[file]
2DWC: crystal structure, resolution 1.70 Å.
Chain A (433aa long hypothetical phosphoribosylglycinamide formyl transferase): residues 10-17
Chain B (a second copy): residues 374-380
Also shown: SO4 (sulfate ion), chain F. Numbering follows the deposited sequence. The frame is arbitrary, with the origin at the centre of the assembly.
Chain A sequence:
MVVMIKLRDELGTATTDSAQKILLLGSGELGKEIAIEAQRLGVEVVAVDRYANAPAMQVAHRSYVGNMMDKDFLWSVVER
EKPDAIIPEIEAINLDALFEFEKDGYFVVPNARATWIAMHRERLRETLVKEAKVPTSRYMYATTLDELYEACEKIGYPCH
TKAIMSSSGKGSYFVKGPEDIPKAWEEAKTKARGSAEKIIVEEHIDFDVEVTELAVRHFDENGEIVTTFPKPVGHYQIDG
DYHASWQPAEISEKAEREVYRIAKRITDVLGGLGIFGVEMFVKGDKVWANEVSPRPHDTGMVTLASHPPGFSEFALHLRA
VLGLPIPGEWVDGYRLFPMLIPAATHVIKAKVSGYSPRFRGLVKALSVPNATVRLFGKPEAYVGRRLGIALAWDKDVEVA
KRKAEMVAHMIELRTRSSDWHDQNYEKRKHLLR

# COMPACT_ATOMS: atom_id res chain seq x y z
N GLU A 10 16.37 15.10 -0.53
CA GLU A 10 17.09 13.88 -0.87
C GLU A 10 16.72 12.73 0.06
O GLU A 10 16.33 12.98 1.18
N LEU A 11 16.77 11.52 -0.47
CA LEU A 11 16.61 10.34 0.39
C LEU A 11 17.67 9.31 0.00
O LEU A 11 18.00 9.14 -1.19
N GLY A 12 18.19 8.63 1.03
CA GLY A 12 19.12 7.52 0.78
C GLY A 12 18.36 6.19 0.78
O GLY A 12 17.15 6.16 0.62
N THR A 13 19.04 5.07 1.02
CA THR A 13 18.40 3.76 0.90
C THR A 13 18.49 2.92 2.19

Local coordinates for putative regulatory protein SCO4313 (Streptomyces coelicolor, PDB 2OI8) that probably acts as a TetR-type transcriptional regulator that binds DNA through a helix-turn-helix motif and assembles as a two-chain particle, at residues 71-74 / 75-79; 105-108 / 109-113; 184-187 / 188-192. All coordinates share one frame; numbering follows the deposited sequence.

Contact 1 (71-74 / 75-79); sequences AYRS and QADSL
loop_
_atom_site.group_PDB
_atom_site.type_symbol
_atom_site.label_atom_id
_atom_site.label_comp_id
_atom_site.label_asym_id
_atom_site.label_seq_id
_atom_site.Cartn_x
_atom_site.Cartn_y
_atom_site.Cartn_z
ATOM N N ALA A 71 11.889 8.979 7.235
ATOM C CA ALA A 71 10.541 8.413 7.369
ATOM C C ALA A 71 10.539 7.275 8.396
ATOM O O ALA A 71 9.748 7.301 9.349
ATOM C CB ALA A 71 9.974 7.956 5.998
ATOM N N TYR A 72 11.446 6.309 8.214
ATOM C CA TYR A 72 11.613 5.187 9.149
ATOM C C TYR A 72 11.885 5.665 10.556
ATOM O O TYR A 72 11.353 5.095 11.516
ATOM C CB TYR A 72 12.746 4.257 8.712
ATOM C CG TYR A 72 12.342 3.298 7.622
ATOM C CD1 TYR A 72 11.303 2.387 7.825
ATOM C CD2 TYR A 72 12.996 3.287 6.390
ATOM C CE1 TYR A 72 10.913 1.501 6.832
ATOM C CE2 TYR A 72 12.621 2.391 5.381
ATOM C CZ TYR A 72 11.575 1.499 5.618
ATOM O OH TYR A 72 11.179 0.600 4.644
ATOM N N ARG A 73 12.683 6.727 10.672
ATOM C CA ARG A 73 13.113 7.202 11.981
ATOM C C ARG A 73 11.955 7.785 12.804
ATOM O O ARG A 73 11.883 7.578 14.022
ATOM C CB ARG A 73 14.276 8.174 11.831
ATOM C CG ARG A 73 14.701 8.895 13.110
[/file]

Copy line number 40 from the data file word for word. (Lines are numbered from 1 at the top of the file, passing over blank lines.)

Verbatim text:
ATOM N N ALA A 71 11.889 8.979 7.235